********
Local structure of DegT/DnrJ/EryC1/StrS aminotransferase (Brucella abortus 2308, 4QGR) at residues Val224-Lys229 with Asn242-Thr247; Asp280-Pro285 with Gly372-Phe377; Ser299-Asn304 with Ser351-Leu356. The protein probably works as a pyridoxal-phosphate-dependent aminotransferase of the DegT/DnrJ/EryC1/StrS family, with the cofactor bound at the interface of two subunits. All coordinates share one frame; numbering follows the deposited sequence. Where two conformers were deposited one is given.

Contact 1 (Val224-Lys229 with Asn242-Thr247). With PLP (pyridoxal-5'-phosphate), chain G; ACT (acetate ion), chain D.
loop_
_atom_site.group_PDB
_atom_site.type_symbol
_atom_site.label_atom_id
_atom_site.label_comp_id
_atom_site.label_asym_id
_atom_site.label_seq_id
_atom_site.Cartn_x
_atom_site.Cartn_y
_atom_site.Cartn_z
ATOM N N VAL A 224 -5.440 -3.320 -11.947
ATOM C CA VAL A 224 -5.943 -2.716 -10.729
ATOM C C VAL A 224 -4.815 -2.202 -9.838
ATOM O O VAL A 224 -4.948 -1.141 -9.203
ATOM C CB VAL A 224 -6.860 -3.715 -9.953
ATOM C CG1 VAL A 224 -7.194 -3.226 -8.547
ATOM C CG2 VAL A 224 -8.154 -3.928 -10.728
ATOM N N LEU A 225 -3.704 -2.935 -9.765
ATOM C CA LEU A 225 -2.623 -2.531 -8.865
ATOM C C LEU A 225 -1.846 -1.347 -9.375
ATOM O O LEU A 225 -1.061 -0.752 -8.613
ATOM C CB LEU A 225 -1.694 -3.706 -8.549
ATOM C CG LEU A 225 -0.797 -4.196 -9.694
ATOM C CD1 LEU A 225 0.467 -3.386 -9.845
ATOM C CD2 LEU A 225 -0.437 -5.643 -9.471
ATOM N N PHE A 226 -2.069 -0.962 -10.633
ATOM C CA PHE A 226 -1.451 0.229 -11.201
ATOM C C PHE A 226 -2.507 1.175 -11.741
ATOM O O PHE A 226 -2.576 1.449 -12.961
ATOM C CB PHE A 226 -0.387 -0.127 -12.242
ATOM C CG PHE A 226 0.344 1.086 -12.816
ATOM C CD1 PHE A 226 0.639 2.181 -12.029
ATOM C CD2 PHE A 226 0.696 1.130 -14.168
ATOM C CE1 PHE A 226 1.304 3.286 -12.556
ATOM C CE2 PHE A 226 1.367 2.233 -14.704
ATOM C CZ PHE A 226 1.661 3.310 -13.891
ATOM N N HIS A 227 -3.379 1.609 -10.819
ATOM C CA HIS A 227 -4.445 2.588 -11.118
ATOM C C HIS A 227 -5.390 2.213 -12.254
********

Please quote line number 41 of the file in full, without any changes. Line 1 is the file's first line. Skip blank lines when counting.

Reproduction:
ATOM C C HIS A 227 -5.390 2.213 -12.254